Do you know, with Rogers Digital Cable, one can watch Doctor Who five times tonight? It plays in Halifax (Atlantic), Toronto (Eastern), Winnipeg (Central), Calgary (Mountain) and Vancouver (Pacific) at exactly 8 o’clock local time, and since Rogers Digital cable users have access to all of these stations… I wonder how many sad fans watched the program five times in a row, if only to bulk up the national ratings. Heh.
I watched it twice.
Toronto and Calgary.
Episode two of the season, The End of the World, rocked. As much as I enjoyed Rose, I wasn’t afraid to raise criticisms. The music was too intrusive. The pace was too breakneck. The mix between humour and horror was not quite right.
But let us not forget that Rose was, essentially, the new Doctor Who’s pilot episode. The producers, the actors and the crew were all finding their feet and they had the task of reintroducing the concept as well as keeping the audience entertained. It’s unlikely that a new show would find its feet right from the get-go. It’s equally unlikely that the new show would find its feet from episode two.
Which is what makes The End of the World so remarkable.
The story starts right at the end of Rose. Rose has just entered the TARDIS and the Doctor is all keen to impress the new girl. Where do you want to go, past or future? Future? How far? 100 years? 10000? In a fit of overexuberance (apparently), accompanied by the pumping of a bicycle pump (don’t ask), the Doctor takes Rose five billion years into the future, to the very day when the Earth’s sun blows up and shatters the planet. The rich and famous have gathered at a special observation port to toast the planet’s last minutes, but there is a sabateur among the guests.
The End of the World is rich. It’s rich with humour, from funny references to iPods, to the Doctor greeting partygoers with the gift of air from his lungs (don’t ask), and it’s rich with pathos. Here, we see the first signs that the Doctor’s quirky exuberance is a facade. Watch the Doctor’s face when Jabe of the Tree delegation tells him she knows who he is and how sorry she feels knowing what happened to his home planet. The depth of sadness in Eccleston’s eyes is breathtaking.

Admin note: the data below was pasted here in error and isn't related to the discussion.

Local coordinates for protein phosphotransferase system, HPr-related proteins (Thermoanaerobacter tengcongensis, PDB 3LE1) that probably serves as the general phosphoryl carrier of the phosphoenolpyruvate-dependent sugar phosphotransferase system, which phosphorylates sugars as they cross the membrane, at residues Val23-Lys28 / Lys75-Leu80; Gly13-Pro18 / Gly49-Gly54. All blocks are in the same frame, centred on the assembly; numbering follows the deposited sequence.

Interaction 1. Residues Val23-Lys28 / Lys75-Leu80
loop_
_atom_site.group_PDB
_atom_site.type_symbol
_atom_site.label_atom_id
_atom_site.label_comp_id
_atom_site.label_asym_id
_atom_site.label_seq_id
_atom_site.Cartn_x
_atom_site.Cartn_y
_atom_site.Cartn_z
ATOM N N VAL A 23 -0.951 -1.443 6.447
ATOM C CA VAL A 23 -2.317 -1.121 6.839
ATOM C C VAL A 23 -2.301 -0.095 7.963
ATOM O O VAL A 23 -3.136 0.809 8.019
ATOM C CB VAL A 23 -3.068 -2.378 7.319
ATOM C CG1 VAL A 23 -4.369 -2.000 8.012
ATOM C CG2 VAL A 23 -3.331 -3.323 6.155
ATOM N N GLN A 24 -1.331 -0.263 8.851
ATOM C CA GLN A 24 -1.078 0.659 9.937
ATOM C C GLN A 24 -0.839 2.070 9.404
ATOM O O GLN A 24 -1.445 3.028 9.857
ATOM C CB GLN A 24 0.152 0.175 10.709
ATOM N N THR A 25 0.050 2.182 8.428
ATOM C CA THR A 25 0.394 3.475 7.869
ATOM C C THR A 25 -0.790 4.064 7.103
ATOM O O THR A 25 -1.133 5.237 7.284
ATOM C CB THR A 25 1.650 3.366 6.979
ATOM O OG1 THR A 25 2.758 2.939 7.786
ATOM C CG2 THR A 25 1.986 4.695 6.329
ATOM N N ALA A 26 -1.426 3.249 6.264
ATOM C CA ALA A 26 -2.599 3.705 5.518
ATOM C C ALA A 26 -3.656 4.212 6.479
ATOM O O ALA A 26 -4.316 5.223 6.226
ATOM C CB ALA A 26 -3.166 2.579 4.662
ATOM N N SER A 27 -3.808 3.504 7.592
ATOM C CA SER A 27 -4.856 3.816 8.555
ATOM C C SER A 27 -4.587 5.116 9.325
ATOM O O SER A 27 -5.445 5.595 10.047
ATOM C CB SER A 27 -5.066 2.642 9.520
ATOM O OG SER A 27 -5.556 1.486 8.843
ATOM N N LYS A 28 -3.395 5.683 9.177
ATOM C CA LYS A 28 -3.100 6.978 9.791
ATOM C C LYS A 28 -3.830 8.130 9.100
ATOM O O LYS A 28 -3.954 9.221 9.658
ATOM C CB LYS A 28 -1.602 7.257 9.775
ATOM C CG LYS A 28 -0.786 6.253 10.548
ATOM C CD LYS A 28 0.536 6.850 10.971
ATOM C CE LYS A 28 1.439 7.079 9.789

The mix that was slightly off for Rose comes together here. The music is appropriate to the action, and the use of source music is quirky and effective. I especially appreciate the care that Russell T. Davies takes in giving all of the minor characters character. Even Raffalo the plumber, the red-shirt with the blue face, gets a name and some well crafted dialogue before she is dragged to her death.
Billie Piper has a less to do in this episode, though perhaps that’s just in comparison to the way she carried the show in Rose. Whatever the case, Billie does good things with the material she’s been presented. She’s plays a girl out of her depth, and she shows us her inner strength as she adjusts to her new surroundings. The phone call to her mother was a nice touch, as was her conversation with Raffolo, and the comfort she took in the fact that they still had plumbing five billion years in the future.
The one element that doesn’t quite fit here intrigues rather than annoys. A theme that gets repeated in this story is that everything has its time to live and its time to die. The Doctor stands by and allows Cassandra to die because of this. True, she was a murderer, but it still seems that the Doctor allows her gorey end to come about because she’s lived twenty times longer than humans are supposed to. Also, the point of taking Rose to see the death of her home planet (we knew that wasn’t accidental) was to show her that everything dies in time. And then we learn that the Doctor’s planet, Gallifrey, is also dead — albeit “before its time.”
Why would the Doctor do this? Why was it so important for Rose to know that everything dies? Is it a test? The answer is not to be found here (I’m betting it will come in Father’s Day). But the care, the attention to detail that Russell T. Davies has shown to his script, tells me that he knows what he’s doing. It will be interesting to see how this theme is explored in later episodes.
The new Doctor Who is like no other program on television at the moment, and Canadians are blessed to have it on prime time. It’s bold, it’s quirky and it has depth. Next week, we may find that it has the capability to scare. Americans looking for something different better call their local cable companies, or borrow tapes off their Canadian friends.
Doctor Who Ratings Success
Averaging 8 million in the U.K. and just under 1 million in Canada, it’s safe to say that the BBC’s gamble has paid off big time, and we should see this program stick around for a few years, at least.